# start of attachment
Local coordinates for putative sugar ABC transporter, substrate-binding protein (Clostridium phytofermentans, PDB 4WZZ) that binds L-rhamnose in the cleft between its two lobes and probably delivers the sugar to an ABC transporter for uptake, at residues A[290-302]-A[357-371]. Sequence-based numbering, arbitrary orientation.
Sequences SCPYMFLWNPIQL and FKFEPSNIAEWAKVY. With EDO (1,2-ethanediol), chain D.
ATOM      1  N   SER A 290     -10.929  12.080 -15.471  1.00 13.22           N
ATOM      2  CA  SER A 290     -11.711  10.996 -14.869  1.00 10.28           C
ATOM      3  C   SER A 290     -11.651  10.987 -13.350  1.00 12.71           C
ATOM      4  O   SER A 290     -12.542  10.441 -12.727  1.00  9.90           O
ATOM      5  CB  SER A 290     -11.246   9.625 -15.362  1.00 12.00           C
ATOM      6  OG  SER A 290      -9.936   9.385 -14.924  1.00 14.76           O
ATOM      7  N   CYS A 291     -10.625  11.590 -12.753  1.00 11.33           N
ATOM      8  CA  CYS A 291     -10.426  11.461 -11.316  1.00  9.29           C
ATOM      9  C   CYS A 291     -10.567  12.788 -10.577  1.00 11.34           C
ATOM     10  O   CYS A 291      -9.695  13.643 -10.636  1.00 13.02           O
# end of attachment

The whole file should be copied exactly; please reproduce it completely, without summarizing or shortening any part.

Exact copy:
Local coordinates for putative sugar ABC transporter, substrate-binding protein (Clostridium phytofermentans, PDB 4WZZ) that binds L-rhamnose in the cleft between its two lobes and probably delivers the sugar to an ABC transporter for uptake, at residues A[290-302]-A[357-371]. Sequence-based numbering, arbitrary orientation.
Sequences SCPYMFLWNPIQL and FKFEPSNIAEWAKVY. With EDO (1,2-ethanediol), chain D.
ATOM      1  N   SER A 290     -10.929  12.080 -15.471  1.00 13.22           N
ATOM      2  CA  SER A 290     -11.711  10.996 -14.869  1.00 10.28           C
ATOM      3  C   SER A 290     -11.651  10.987 -13.350  1.00 12.71           C
ATOM      4  O   SER A 290     -12.542  10.441 -12.727  1.00  9.90           O
ATOM      5  CB  SER A 290     -11.246   9.625 -15.362  1.00 12.00           C
ATOM      6  OG  SER A 290      -9.936   9.385 -14.924  1.00 14.76           O
ATOM      7  N   CYS A 291     -10.625  11.590 -12.753  1.00 11.33           N
ATOM      8  CA  CYS A 291     -10.426  11.461 -11.316  1.00  9.29           C
ATOM      9  C   CYS A 291     -10.567  12.788 -10.577  1.00 11.34           C
ATOM     10  O   CYS A 291      -9.695  13.643 -10.636  1.00 13.02           O